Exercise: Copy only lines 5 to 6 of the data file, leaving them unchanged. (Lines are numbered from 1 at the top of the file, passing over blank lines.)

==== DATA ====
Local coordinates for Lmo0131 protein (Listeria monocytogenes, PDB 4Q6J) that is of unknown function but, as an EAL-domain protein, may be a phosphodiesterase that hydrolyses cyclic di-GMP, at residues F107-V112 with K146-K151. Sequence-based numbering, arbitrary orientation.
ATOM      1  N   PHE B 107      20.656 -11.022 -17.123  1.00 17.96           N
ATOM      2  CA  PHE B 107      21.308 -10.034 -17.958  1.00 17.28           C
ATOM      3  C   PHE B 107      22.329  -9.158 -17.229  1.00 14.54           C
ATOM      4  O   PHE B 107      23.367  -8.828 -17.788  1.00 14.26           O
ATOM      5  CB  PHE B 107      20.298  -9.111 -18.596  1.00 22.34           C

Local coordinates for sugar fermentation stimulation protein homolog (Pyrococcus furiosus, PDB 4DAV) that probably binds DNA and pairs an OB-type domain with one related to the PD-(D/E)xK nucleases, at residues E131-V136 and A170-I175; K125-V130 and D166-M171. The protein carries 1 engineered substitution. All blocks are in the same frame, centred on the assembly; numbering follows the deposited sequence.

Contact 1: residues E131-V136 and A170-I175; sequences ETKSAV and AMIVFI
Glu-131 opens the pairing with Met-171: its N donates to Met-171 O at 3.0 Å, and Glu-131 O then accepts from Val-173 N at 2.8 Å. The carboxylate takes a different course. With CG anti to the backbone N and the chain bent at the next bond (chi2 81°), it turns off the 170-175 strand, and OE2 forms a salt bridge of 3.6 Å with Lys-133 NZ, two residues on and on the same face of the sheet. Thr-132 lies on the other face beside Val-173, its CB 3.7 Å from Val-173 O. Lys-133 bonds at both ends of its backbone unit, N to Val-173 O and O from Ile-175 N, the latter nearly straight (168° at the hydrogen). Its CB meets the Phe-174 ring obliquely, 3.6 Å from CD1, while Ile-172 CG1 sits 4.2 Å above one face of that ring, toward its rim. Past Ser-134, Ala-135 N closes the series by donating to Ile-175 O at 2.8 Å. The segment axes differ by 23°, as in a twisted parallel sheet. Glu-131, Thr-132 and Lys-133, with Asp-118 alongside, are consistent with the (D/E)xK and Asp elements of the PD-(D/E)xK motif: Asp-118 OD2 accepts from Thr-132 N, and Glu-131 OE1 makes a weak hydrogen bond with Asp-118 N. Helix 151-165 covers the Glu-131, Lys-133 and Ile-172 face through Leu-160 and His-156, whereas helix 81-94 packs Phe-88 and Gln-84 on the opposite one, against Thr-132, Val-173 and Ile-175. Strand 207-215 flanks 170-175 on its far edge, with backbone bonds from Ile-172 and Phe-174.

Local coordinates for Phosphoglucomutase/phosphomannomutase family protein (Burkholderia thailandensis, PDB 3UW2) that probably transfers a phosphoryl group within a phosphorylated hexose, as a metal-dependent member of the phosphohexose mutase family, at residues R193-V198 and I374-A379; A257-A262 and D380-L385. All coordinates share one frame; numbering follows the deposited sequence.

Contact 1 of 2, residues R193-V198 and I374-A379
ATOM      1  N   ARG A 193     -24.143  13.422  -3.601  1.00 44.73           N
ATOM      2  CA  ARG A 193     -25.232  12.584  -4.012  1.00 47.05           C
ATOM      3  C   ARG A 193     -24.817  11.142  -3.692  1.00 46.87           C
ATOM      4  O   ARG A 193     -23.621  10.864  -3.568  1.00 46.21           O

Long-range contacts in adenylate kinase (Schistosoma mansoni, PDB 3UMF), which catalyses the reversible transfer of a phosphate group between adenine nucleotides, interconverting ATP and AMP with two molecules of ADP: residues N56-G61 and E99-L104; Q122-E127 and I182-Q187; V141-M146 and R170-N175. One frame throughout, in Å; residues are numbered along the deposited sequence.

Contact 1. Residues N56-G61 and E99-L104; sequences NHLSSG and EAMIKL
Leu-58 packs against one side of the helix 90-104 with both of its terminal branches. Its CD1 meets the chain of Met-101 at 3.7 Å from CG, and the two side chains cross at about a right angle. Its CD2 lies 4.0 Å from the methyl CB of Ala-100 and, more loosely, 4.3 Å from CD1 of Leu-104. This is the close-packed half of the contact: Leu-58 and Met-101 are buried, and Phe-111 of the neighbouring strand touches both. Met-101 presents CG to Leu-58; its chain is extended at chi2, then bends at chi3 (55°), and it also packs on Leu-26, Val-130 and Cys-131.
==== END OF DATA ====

ATOM      4  O   PHE B 107      23.367  -8.828 -17.788  1.00 14.26           O
ATOM      5  CB  PHE B 107      20.298  -9.111 -18.596  1.00 22.34           C